Camp Systems

The 2 Fears of Negotiation

Posted on October 30, 2022 by Camp Systems

When people are afraid or hesitate in negotiations, it all boils down to two fears of negotiation. This is Part 3 of the transcript from Dave DeSantis’ webinar for GreenWave Commissions CEO Slava Isayev. (If you missed Part 2, listen here.)

[00:00:00] Dave: This leads us to the two fears of negotiation and this is what really stops people. Whether they admit it to themselves or not, we have a fear of saying no. The reason we don’t like to say no is because we don’t want to damage your relationship. Somebody asks you for something, right? If you say no, “Oh no, they’re not going to like me. And if they don’t like me, I won’t get this deal. Then if I don’t get this deal, I won’t get the next deal. And if I don’t get the next deal, I’ll get fired and blah, blah, blah.” The whole end of the world is going to happen. But you know what? Don’t feel bad. It’s part of the way our brain works.

[00:00:48] Dave: Okay? As a species of animals on this planet, we’re not the biggest. We’re not the strongest. The way we get along and the way we are able to put our influence over the planet is because of our ability to work together. So, we have this hard drive to be social with one another and to work together. And so, our brains allow us or force us to override that need to be social, that need to be with others, not to piss them off. Not to say no to, okay?

[00:01:21] Dave: But what we’ve done is we’ve convoluted this thing. We’re well past the need for survival. We’re just talking about an insurance deal. It’s not the end of the world if it happens or it doesn’t happen, versus, yes, if I don’t stay in the pack, the lions are going to eat me. That’s a little bit different, a little more severe. Yet our brain can’t tell the difference.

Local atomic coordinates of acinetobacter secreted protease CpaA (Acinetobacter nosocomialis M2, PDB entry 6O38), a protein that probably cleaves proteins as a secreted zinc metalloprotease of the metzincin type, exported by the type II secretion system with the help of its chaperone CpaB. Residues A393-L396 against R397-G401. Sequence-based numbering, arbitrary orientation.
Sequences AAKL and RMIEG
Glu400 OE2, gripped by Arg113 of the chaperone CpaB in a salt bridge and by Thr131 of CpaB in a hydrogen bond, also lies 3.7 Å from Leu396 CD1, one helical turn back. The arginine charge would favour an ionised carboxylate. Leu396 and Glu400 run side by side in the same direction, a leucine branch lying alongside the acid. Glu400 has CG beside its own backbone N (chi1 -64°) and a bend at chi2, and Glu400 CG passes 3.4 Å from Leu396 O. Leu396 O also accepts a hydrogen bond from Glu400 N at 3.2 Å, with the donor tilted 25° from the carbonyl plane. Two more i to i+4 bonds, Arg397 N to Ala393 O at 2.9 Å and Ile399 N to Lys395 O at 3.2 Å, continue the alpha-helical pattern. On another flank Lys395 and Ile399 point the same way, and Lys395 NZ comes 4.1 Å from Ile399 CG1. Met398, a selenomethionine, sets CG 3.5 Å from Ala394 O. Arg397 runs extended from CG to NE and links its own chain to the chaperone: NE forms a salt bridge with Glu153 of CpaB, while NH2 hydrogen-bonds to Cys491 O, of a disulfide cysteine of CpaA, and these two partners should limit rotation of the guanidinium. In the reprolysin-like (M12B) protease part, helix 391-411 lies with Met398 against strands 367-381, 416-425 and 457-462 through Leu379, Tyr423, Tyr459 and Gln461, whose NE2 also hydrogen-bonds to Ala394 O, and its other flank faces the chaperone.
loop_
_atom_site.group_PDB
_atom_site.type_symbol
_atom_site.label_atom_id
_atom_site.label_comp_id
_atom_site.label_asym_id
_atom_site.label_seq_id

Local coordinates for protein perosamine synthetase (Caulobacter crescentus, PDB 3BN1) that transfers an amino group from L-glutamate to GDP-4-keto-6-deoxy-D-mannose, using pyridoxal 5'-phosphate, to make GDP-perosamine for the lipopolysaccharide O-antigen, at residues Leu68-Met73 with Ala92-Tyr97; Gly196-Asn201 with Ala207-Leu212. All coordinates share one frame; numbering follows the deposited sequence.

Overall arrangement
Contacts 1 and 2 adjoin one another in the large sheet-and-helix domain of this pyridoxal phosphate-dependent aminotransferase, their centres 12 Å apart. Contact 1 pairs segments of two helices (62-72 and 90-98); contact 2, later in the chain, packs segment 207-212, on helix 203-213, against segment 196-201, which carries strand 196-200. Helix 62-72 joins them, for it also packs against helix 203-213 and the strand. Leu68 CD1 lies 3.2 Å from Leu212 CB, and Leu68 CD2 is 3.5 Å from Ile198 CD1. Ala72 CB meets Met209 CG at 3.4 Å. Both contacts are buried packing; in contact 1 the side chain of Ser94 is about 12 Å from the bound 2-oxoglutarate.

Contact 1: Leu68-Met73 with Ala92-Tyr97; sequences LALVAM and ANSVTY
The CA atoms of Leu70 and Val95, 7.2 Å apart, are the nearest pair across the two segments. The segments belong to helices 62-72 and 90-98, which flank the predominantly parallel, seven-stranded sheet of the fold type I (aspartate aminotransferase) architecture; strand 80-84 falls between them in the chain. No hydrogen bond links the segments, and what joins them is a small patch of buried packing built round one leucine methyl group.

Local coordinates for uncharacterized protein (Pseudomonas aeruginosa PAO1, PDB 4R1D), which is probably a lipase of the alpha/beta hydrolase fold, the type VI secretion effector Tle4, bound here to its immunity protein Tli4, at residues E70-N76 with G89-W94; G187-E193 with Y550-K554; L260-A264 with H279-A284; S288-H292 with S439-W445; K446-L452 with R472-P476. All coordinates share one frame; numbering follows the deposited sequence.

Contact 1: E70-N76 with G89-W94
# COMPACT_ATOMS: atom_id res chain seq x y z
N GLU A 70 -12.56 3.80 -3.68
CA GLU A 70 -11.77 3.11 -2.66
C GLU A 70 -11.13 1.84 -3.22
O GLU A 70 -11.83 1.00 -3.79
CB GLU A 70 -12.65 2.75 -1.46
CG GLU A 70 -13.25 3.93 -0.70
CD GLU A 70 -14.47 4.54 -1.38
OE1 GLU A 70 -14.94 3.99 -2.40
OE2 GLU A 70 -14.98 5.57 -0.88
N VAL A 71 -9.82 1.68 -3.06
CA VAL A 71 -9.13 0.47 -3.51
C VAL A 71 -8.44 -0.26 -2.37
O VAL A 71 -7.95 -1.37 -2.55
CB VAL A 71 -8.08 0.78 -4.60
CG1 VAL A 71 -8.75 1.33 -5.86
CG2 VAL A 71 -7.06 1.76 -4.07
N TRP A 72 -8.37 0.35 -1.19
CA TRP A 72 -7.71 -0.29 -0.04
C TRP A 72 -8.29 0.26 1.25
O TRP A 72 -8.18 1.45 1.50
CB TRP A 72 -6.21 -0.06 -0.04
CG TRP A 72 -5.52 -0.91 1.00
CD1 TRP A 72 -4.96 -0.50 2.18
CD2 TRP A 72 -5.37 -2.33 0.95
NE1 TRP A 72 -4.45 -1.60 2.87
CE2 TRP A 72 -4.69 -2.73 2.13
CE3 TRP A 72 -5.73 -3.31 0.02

[00:01:41] Dave: So, we have this natural fear of saying no to people, but to know where it comes from is the first step in being able to deal with it.

[00:01:50] Dave:The second thing about no is we don’t want to say it. We don’t like to hear it. Think about what are the first words when you’re a little kid; you learn, right? Your parents are talking to you, and it’s no, okay, that’s what you’re saying back to them. And what are you doing? You have some autonomy for the first time in your life: you’re saying no. As you get a little bit older, though, that shifts because you knew that your parents would always take care of you, so saying no to them was no big deal. But as you get a little older and you think, “No, now you think, hey, this person doesn’t have to take care of me.”

[00:02:23] Dave: If I tell them no, they’re going to run away, and I’m back to the same old story. Okay? So, if I tell them no, they’re going to run away.

[00:02:30] Dave: If I hear a no from them, I’m offering them something. I’m inviting them to something, and they say no to me, I feel personally rejected. Okay? When the truth is it’s nothing about me, it’s just about whatever that offer was they didn’t like.

[00:02:46] Dave: So that’s the next level of awareness for you. So, we got three myths. Compromise is required. Power and leverage are required, and no is a bad decision. Those are myths, and they’re all based on two fears, the fear of saying no and the fear of hearing no. So, if you think about that, just spin around in your head a little bit, and think of yourself when you’re in negotiations.